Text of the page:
THE U.S. IMMIGRATION and Naturalization Service, historically a laggard in tracking the nearly 1 million foreigners with American student visas, now has the opportunity to do so efficiently - if it can resist playing Big Brother.
Yesterday, the INS formally introduced a $37 million tracking system that requires thousands of colleges, universities and trade schools to submit data on foreign students, what they're studying, how long they've been in the United States and when their visas expire.
For years the INS has failed to keep track of these students. The Chicago Tribune tried to track down 30 schools authorized to enroll foreign students. Only one could be found at the listed address. The biggest problem is that many foreign students disappear before their visas expire.
Colleges and trade schools are singled out for good reason. Two of the 9/11 terrorists entered the country on student visas and several were enrolled at American flight schools. And the driver of the van carrying the explosives used in the 1993 bombing of the World Trade Center entered the country on a student visa and stayed for years after it expired.
Schools have tried hard to meet the Jan. 30 deadline for transmitting foreign student data to the INS. There have been numerous glitches. A Johns Hopkins University official said one transaction took three days to complete. But the stakes are high for universities. If it fails to cooperate, Hopkins could lose authorization to enroll 4,000 foreign students on its five campuses.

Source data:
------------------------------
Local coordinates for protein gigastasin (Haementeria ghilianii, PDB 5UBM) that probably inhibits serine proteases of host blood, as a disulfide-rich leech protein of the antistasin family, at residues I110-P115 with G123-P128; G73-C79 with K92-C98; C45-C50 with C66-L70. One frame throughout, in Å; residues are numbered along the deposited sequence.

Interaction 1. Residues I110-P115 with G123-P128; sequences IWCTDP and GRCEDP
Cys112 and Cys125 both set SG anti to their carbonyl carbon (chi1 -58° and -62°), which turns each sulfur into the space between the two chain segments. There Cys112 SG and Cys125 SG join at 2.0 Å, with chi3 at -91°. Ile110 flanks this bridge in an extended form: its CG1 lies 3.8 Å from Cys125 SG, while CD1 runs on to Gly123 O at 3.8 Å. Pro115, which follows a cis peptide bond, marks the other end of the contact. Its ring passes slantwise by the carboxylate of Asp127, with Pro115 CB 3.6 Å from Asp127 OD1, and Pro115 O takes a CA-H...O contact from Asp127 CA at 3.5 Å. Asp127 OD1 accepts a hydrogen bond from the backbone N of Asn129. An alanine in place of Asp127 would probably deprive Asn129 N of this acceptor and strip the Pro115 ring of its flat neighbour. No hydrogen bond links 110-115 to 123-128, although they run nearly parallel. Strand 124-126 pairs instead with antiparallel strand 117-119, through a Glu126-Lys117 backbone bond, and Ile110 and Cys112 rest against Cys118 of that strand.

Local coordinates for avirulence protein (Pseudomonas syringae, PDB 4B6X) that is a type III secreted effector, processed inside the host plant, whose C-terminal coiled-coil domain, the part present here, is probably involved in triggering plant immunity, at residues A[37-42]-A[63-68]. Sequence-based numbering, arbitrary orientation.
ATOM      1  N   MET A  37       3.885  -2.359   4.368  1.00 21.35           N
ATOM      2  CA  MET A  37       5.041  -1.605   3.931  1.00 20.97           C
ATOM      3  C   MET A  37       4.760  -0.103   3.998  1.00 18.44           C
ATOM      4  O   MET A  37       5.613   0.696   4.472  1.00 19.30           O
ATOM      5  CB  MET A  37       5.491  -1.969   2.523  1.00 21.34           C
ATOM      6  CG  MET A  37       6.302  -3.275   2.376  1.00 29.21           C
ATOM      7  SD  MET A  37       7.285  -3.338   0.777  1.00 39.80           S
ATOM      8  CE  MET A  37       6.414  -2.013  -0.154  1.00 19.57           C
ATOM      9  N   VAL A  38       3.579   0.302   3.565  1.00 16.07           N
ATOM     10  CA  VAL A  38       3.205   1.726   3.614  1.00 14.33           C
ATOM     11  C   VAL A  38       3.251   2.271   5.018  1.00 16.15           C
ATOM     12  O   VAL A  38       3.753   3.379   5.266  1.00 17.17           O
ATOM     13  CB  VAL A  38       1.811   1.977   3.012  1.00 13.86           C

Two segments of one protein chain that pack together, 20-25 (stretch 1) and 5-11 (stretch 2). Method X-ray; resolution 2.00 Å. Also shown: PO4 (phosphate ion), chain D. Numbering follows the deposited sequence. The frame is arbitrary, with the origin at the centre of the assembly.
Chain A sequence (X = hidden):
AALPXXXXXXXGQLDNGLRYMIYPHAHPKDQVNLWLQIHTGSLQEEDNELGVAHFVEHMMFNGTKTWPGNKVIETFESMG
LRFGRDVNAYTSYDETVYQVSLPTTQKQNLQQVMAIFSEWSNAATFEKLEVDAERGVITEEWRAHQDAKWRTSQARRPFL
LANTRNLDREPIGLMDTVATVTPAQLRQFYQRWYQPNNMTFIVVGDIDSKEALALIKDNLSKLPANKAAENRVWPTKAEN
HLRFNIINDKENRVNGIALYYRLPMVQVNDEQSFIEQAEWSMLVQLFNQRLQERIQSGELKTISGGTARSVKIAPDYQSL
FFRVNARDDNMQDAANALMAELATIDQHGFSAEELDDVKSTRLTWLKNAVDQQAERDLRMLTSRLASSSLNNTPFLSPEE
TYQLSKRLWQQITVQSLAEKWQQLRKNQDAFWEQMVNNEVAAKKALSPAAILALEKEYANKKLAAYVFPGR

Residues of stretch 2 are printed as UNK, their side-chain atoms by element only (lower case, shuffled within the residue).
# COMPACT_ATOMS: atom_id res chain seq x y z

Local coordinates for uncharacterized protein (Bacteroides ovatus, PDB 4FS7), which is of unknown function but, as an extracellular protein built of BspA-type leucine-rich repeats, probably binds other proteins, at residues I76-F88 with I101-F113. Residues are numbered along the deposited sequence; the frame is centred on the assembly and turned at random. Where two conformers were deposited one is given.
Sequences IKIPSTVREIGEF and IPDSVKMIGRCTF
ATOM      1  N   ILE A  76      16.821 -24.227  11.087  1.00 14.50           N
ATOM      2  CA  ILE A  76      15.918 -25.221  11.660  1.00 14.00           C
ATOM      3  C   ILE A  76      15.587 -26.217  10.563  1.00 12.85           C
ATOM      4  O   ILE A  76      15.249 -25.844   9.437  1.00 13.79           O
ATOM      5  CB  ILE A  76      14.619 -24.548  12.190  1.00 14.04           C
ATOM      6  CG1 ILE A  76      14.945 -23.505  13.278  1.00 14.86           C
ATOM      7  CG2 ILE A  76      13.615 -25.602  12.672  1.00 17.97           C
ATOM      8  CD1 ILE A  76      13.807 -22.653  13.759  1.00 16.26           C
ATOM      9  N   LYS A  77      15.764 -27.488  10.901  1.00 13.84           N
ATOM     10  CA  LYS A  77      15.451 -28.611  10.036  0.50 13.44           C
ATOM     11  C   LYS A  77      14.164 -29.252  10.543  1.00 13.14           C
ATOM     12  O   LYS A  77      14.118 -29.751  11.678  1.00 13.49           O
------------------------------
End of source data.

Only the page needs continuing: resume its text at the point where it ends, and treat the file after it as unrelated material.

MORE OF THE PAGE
Many critics, remembering the communist witch hunts of the 1950s, fear overzealousness on the part of federal authorities. A recent report that the FBI has enlisted campus police officers at dozens of schools, in some cases giving them security clearances and access to classified information, has only heightened fears of Big Brother.
Universities should be in the business of education, not policing.
Another potential abuse raising concern on campuses was the subject of much consternation at this week's Philadelphia convention of the American Library Association. The USA PATRIOT Act gives the FBI new powers to look at library records and computer hard drives to see what books patrons have checked out, what Web pages they've visited and where they've sent e-mails. ALA president Maurice J. Freedman says the next step might be hidden cameras filming library patrons in the act of reading.
It's reasonable for the government to know where foreign students are and what they're doing academically. Most countries require at least as much of visiting scholars, including those from the United States. International students are valuable contributors to any campus, and the vast majority, of course, are not terrorists.
In complying with the law, campuses are protecting assets, but their police forces and records offices, apparently now deputized with a homeland security role, will be trusted only if they take to heart John F. Kennedy's advice: "Let our patriotism be reflected in the creation of confidence rather than crusades of suspicion."